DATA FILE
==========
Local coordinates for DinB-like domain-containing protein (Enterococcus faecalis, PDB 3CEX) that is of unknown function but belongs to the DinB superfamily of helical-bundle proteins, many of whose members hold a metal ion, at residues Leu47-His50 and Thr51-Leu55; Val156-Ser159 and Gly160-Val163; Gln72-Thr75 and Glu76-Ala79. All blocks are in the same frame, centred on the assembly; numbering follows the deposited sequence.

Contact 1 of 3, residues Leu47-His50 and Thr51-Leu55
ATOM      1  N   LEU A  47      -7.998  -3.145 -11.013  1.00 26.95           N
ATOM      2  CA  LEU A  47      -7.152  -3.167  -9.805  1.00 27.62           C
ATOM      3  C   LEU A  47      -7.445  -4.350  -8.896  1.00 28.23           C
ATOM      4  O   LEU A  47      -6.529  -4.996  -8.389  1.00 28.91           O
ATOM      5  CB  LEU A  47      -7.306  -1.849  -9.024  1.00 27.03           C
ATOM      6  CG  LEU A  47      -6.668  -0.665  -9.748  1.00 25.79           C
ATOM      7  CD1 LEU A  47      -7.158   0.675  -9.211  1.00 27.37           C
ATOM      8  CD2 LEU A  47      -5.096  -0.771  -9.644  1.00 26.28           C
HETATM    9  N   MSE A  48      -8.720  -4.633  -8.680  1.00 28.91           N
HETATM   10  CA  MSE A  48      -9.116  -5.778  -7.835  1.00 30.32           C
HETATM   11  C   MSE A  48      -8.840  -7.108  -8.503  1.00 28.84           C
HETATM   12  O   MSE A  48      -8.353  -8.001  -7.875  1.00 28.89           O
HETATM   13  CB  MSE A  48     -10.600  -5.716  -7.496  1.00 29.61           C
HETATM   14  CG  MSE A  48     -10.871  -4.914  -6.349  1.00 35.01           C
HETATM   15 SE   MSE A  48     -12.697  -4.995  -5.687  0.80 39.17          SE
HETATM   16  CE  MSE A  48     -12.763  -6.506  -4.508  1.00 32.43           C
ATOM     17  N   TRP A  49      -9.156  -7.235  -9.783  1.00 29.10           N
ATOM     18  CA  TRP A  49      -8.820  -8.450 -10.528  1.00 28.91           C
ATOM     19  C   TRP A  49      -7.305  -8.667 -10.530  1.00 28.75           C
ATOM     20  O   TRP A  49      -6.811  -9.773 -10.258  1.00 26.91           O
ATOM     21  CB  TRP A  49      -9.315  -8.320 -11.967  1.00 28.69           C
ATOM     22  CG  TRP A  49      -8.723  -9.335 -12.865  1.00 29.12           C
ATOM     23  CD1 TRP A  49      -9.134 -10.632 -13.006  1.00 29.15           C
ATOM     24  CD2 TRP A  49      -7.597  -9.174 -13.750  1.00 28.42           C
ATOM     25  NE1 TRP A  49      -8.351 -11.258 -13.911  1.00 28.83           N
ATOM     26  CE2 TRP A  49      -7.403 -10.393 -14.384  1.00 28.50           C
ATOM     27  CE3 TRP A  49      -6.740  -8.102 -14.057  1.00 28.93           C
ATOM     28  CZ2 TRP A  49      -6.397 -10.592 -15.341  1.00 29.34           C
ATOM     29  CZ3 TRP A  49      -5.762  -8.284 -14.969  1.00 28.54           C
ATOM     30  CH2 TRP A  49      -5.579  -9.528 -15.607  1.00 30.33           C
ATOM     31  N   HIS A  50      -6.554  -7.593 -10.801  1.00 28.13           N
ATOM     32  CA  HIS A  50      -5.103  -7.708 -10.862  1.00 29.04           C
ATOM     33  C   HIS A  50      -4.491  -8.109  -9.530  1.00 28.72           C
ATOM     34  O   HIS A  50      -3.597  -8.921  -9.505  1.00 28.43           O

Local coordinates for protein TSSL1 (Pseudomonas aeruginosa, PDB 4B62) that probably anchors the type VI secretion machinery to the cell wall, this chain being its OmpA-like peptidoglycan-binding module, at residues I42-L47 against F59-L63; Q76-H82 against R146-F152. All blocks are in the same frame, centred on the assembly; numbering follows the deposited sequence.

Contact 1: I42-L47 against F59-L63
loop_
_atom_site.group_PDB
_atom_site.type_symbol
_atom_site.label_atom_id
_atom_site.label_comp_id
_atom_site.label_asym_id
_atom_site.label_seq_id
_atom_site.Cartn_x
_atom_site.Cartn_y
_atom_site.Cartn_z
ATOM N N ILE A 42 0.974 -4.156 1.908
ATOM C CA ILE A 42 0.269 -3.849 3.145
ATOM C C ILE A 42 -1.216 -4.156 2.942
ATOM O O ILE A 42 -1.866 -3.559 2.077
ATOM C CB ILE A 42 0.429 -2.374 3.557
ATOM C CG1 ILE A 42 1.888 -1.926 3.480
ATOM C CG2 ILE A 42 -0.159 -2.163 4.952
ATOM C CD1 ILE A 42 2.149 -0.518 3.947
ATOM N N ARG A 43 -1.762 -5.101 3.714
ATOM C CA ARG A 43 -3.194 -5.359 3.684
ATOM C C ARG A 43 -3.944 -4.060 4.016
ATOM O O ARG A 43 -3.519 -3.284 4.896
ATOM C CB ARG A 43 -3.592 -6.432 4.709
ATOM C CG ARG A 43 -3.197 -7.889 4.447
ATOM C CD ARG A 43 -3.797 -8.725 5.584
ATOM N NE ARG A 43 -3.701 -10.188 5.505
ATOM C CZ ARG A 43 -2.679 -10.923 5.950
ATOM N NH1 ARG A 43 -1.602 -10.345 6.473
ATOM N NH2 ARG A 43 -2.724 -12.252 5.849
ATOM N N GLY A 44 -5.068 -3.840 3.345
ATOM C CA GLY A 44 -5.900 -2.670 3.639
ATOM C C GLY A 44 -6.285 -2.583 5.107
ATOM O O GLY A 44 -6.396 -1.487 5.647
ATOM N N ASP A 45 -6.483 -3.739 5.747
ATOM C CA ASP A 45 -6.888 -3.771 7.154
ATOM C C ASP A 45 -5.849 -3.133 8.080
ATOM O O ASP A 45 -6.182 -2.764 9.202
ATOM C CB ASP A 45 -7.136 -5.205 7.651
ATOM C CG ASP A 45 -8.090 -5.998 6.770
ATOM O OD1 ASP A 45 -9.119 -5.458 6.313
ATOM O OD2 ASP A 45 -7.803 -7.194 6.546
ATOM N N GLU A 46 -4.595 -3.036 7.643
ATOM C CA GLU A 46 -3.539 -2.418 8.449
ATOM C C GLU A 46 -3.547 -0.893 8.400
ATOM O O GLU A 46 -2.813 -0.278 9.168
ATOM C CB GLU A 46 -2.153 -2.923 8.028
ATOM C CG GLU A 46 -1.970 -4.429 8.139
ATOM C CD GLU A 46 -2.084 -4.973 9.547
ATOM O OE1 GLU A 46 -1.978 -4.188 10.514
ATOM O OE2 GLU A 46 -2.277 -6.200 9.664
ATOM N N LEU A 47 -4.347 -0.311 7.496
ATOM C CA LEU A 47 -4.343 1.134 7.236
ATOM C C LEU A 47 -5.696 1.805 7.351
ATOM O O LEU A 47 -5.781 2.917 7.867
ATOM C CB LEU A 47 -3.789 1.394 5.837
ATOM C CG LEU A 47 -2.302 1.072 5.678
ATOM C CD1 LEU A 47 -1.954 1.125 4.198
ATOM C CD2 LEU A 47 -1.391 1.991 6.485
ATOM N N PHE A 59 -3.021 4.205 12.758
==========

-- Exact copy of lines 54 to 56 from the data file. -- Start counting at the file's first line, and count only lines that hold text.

ATOM C CG1 ILE A 42 1.888 -1.926 3.480
ATOM C CG2 ILE A 42 -0.159 -2.163 4.952
ATOM C CD1 ILE A 42 2.149 -0.518 3.947